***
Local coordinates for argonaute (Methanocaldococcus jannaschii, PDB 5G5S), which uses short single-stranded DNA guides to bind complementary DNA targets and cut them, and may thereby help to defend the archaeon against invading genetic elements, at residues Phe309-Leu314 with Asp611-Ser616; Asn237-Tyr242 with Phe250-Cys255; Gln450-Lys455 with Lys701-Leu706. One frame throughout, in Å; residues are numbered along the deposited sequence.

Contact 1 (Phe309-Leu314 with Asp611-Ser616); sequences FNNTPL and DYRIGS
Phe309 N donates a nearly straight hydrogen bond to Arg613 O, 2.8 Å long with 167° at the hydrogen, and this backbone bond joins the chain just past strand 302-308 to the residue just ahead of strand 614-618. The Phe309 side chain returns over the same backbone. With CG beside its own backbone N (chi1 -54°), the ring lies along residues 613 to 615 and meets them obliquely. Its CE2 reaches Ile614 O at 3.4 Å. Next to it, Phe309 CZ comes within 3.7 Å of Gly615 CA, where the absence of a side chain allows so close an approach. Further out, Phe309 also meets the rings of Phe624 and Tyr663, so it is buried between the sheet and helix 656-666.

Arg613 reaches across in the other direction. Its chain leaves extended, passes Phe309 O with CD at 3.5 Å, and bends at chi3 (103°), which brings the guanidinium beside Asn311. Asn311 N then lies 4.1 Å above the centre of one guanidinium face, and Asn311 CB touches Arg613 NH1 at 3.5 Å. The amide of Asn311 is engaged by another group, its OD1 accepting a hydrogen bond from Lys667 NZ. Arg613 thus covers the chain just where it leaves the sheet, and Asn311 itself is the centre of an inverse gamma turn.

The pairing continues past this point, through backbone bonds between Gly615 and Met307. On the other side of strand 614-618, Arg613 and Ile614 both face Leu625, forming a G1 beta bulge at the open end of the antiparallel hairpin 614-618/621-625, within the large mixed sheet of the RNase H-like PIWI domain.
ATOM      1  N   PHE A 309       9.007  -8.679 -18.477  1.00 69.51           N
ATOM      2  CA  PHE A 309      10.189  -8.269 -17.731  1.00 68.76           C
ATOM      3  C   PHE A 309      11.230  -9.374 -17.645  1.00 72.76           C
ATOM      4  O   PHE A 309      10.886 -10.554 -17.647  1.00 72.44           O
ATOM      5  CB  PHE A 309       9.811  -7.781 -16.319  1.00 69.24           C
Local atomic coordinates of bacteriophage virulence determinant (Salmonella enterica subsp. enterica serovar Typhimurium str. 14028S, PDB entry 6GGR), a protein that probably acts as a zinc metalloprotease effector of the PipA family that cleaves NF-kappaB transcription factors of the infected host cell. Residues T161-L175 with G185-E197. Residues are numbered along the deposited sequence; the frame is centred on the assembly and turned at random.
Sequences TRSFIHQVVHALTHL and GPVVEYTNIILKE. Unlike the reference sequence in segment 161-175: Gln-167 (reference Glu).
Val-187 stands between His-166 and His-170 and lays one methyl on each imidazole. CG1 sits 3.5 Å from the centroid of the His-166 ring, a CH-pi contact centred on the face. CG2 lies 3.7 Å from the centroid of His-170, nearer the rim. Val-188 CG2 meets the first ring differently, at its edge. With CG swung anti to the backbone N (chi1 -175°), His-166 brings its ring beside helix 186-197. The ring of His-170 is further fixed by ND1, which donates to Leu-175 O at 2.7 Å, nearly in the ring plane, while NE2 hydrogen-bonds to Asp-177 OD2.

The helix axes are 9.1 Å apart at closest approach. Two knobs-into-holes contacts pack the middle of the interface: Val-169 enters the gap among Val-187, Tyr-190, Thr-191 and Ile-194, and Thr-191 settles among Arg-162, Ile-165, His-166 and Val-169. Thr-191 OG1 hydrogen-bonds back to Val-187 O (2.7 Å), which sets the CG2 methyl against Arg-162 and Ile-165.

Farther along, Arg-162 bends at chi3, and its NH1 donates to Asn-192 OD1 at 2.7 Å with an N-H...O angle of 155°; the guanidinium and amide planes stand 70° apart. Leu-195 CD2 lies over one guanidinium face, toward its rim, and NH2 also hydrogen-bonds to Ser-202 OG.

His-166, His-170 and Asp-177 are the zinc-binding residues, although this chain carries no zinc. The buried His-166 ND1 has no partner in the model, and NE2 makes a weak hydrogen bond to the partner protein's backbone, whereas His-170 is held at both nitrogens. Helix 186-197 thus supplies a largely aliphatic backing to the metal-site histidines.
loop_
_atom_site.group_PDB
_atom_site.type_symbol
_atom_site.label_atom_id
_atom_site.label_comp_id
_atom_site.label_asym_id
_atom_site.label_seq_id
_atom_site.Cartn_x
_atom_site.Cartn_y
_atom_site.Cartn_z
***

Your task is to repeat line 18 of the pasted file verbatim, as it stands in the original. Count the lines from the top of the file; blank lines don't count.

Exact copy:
_atom_site.group_PDB